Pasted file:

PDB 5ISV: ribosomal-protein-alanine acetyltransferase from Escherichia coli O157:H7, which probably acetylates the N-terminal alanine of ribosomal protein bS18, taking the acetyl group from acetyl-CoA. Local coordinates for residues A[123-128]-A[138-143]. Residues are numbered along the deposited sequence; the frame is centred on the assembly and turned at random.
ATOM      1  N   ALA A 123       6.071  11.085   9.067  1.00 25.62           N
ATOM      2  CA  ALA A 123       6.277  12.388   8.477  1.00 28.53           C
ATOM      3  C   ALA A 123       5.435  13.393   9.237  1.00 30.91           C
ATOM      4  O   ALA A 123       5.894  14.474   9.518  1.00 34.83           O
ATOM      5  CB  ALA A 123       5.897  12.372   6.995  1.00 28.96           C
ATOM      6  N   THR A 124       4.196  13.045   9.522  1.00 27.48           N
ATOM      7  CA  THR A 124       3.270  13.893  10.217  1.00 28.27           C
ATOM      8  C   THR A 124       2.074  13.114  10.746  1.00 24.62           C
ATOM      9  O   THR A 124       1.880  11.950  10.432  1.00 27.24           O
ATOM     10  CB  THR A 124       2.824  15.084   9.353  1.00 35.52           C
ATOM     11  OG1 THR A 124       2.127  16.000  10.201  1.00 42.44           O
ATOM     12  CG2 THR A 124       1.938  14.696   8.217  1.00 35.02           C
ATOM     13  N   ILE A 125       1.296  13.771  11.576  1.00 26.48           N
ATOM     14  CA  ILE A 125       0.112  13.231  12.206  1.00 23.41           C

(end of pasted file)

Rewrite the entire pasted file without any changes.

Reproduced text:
PDB 5ISV: ribosomal-protein-alanine acetyltransferase from Escherichia coli O157:H7, which probably acetylates the N-terminal alanine of ribosomal protein bS18, taking the acetyl group from acetyl-CoA. Local coordinates for residues A[123-128]-A[138-143]. Residues are numbered along the deposited sequence; the frame is centred on the assembly and turned at random.
ATOM      1  N   ALA A 123       6.071  11.085   9.067  1.00 25.62           N
ATOM      2  CA  ALA A 123       6.277  12.388   8.477  1.00 28.53           C
ATOM      3  C   ALA A 123       5.435  13.393   9.237  1.00 30.91           C
ATOM      4  O   ALA A 123       5.894  14.474   9.518  1.00 34.83           O
ATOM      5  CB  ALA A 123       5.897  12.372   6.995  1.00 28.96           C
ATOM      6  N   THR A 124       4.196  13.045   9.522  1.00 27.48           N
ATOM      7  CA  THR A 124       3.270  13.893  10.217  1.00 28.27           C
ATOM      8  C   THR A 124       2.074  13.114  10.746  1.00 24.62           C
ATOM      9  O   THR A 124       1.880  11.950  10.432  1.00 27.24           O
ATOM     10  CB  THR A 124       2.824  15.084   9.353  1.00 35.52           C
ATOM     11  OG1 THR A 124       2.127  16.000  10.201  1.00 42.44           O
ATOM     12  CG2 THR A 124       1.938  14.696   8.217  1.00 35.02           C
ATOM     13  N   ILE A 125       1.296  13.771  11.576  1.00 26.48           N
ATOM     14  CA  ILE A 125       0.112  13.231  12.206  1.00 23.41           C